Reviewed by Uncle Creepy
Starring Tony Liu, Kuan Tai Chen, Lieh Lo, Yam Yam Siu
Directed by Chung Sun
Distributed by Image Entertainment
Me? I grew up watching Saturday afternoon kung-fu flicks on WNYW Channel 5 in New York City. They had a two o’clock TV show called “Drive-in Movie” that specialized in showing them. I grew familiar in the ways of the Shaolin monk and would frequently ambush my older brother Kato style to try out my newly learned styles and skills. Of course I usually ended up on the short end of the stick, but screw it, I was having fun! The Shaw Brothers’ presentation of Human Lanterns takes all of the chop-socky action that I love and then throws violence, whores, and demonic swordsmen into the mix. What could be better?
Lung and Tan are rivals in the same village. Each wants to be the most famous and respected by their peers, and as a result the two spend most of their time at each other’s throats via insults and fisticuffs. Every year the village puts on a lantern show, and of course Lung and Tan are in competition to have the fanciest. To ensure his victory at said show, Lung contracts a mysterious craftsman to help create the perfect lantern. Things go pretty swell until village women (including the sisters and wives of Lung and Tan) start getting kidnapped by a bizarre skeletal demon who’s covered in fur. By now I’m guessing you can figure out what became of these damsels in soon-to-be-skinless distress. The end result of these shenanigans is an all-out three-way dance of demonic doom.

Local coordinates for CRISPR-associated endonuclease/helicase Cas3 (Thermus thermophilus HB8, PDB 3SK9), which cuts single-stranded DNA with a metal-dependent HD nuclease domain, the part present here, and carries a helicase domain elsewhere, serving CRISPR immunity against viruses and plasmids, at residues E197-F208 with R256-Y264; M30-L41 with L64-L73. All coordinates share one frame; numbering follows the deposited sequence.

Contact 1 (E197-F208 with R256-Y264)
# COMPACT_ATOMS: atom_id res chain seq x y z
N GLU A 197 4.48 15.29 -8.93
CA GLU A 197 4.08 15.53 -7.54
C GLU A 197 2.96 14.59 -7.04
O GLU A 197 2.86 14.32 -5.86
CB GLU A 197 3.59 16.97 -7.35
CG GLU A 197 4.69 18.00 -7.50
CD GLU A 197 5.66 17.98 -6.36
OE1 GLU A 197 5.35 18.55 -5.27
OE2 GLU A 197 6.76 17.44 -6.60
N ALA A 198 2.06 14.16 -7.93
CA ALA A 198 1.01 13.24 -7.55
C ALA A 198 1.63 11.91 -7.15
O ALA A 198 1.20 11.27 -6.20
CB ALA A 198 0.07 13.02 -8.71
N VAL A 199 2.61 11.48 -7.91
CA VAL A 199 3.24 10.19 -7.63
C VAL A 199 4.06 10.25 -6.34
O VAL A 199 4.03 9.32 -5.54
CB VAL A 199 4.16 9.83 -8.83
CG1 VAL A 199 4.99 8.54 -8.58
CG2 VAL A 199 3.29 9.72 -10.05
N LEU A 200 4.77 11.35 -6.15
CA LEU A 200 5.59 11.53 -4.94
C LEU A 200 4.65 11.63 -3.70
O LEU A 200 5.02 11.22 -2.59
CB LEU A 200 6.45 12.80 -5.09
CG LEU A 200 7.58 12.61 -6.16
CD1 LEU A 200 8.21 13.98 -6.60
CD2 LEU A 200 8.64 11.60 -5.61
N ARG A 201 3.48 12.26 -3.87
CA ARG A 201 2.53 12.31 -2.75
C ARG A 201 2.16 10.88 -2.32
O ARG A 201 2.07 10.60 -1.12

If kung-fu and horror flicks are your bag, then this is the perfect hybrid! Where else can you see fists and swords flying one second and chicks being skinned alive the next? Sure it’s grisly, but it’s also goofy enough to come off as nothing less than charming! While it may not be the most well acted or even technically proficient of films, Human Lanterns is a blast from start to finish.
To my shock, there are even a couple of extras to dig into. The first is entitled Shaw’s Baby Doll: An Interview with Shawn Yin Yin, and from the title alone you should know what to expect. Shawn was a Shaw favorite, and to hear her wax on about working on this type of flick from the Eighties is pretty damned engaging. Also of interest is an alternate take on one of the film’s most infamous scenes, the skin peel. While not dramatically different, it does seem a bit more ouchie than what was included in the film, and the fact that this footage still exists is a wonder in and of itself. From there things wrap up with a still gallery and tons of Shaw Brothers trailers.
For folks who don’t mind subtitles (there’s no English track included) and love horror and kung-fu, this is your hot ticket for a good time. I just hope more of these classic flicks see the light of day. I still have some emulating left in me, and now that I’m bald I can even draw those six little Shaolin monk marks on my head! Gotta run! My girl’s at the door and it’s time to get into position!
3 1/2 out of 5
2 1/2 out of 5
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